Sandoval: There’s another very practical matter. When we arrived, as we said, people were organizing, mobilizing; they were moving. They were organizing this march that was going to involve 200,000 people, and we were following that action. We were following that story. And so having the time to really seek out supporters of SB 1070, there just wasn’t enough time in the day. We did get the chance, though, to go to a Tea Party rally that was to happen the same day as this massive march. We went from this march that had familia, lots of music; everyone was well-ordered; the spirit was up. It was fantastic. And so we go over to the Tea Party rally, which was in a baseball stadium, and you could see the Hell’s Angels motorcycles lined up. There were people screaming out things that were anti-Mexican. “Vicente Fox has got to go.” “Can you hear us Mexico now?” “This is not your country.” People were really ginning each other up. There was hardly a person of color to be found. I was so shell-shocked during the entire thing. Catherine had to kind of hold me up and insisted that we stay. And it was feeling that kind of anger enclosed within a stadium where everything kind of reverberated. I was so stunned by this, and it occurred to us later that this is the story about the struggle for the soul of America. It was people fighting over who and what we are, and that was really an incredibly emotional day. That was a challenge.
Phoenix area resident Renee Taylor demonstrates in support of SB 1070 outside the federal court house. Photo Credit: Catherine Tambini
NCLR: How were you successful in finding folks who were in the middle? Where’d you go to find them?
Tambini: We didn’t really find folks in the middle. Who we found was the mayor of Mesa, Arizona, Scott Smith, who for us became the voice of reason. He’s our go-to guy in the film when we need things explained about the history. He summarizes certain points for us, but it was very difficult. We didn’t really find people who could walk us down the middle part where they were conflicted about one thing or the other.
Sandoval: We did find very interesting and quite compelling characters, such as Catherine Kobar. She loves to picket! She’s a lovely woman, and very caring, but she just feels very strongly about this issue.
Tambini: Part of her thing is that she feels there are just too many people. She’s been influenced by the Numbers people. She’s in her 60s and she’s found something that she likes to do and she goes and does it. She’s our person on that side who’s the layperson. Like Carlos said, she’s very lovely, she just has the issue.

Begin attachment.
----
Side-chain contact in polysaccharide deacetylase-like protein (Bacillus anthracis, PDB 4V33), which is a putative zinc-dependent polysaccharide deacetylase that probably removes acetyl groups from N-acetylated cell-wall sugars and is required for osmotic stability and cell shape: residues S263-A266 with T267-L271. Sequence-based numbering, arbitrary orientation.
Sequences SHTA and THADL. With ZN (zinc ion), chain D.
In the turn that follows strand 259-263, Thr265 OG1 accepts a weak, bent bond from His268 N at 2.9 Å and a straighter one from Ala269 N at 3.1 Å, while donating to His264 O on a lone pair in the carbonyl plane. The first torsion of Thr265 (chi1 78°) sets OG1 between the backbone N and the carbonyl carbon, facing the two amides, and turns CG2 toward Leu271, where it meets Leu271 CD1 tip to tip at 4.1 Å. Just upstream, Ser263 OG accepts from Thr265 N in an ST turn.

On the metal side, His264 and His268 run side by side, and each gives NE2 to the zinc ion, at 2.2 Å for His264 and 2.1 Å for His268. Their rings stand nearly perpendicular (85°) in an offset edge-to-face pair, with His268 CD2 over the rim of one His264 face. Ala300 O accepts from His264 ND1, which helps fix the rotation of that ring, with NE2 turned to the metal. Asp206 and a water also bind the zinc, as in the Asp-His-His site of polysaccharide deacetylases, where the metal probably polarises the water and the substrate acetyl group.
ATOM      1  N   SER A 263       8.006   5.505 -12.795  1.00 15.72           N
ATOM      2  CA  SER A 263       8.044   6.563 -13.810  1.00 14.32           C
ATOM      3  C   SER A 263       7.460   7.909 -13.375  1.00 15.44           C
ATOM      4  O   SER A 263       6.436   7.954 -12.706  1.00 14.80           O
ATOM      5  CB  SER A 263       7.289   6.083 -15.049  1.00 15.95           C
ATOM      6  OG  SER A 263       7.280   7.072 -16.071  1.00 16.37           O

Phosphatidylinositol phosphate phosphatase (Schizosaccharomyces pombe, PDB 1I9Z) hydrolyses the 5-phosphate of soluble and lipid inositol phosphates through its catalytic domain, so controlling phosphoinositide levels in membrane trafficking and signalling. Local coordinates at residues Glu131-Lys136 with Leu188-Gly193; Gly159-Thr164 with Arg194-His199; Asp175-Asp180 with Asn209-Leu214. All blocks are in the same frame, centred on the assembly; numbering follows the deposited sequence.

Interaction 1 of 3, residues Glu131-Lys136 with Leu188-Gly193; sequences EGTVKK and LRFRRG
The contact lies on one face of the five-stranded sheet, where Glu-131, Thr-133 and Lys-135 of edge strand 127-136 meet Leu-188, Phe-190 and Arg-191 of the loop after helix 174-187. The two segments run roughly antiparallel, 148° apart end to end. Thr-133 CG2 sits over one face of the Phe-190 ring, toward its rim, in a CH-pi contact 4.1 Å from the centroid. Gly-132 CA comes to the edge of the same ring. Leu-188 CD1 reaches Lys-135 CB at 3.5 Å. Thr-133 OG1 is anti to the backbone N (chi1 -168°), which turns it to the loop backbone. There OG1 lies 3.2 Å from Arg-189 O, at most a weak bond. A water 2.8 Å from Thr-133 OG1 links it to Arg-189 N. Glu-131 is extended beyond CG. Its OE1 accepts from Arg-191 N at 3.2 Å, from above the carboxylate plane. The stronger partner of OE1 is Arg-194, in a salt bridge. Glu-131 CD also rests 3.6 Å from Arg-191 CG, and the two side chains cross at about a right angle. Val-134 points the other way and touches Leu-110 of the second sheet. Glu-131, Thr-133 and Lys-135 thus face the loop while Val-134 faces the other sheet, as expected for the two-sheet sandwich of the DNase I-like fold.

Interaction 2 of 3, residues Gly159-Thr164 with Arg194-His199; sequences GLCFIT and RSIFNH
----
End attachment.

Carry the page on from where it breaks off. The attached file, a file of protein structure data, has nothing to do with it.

Sandoval: And just because she delivers things with such wonderful cadence, she’s a personality that comes across.
Supporters of tough Arizona immigration laws outside the state capitol. Photo Credit: Catherine Tambini
NCLR: What do you think was in SB 1070 that people found support for?
Sandoval: I don’t know that it was support for a specific provision, as much as it was support for “we’re okay with anything that deals with this matter.” You have to understand that Arizona was ground zero. There was a huge influx of people coming across the border. Lives were changed. Things got transformed in a relatively short time, a ten-year period.
Tambini: Also, the media had a lot to do with ginning up this whole frenzy every day. You see it in the beginning of the film. There was a media frenzy that was making it a lot worse than it actually seemed to be, in my opinion.
Sandoval: I think it’s frustration and a little bit of change and some anger, but I don’t think it’s [support for] any of the step-by-step provisions. I think that’s true for a lot of Arizonans who feel like, “We’re pissed off because the federal government hasn’t done anything about this and we’re here by ourselves. We have to do something. And whatever it is, we just have to do something.”
Tambini: Arizona also was the place where people were funneled. [The feds] shut down the borders in Texas and California and really funneled people through Arizona thinking that it would deter people from coming because of the risk of death in the desert, but it didn’t. People kept coming and coming and coming, and, as Carlos said, it became this hotbed.
Carlos Garcia arrested as he protests the implementation of SB 1070. Photo Credit: Michael Jordi Valdés
NCLR: What, if anything, do you think those opposed to SB 1070 can do or say to gain supporters for immigration reform? Is there a winning argument?
Tambini: I think a lot of what we try to do is humanize people. We try to let people see how we’re alike rather than how we’re different. So that’s one thing we try to do with our films is to show what it’s like to be in somebody else’s shoes, show compassion. If you can see that families are being broken apart, those sort of things work.
Sandoval: It’s a conversation and dialogue, and probably a variety of conversations, because the conversation always starts with, “They’re illegal. It’s the rule of law.” So then you have to sort of talk about the compassion aspect. Do we really want to break up families? Is that the American value? What is the cost/benefit of analysis? Looking at how, overall, reform is better for the economy. So it’s a framing and re-framing of it.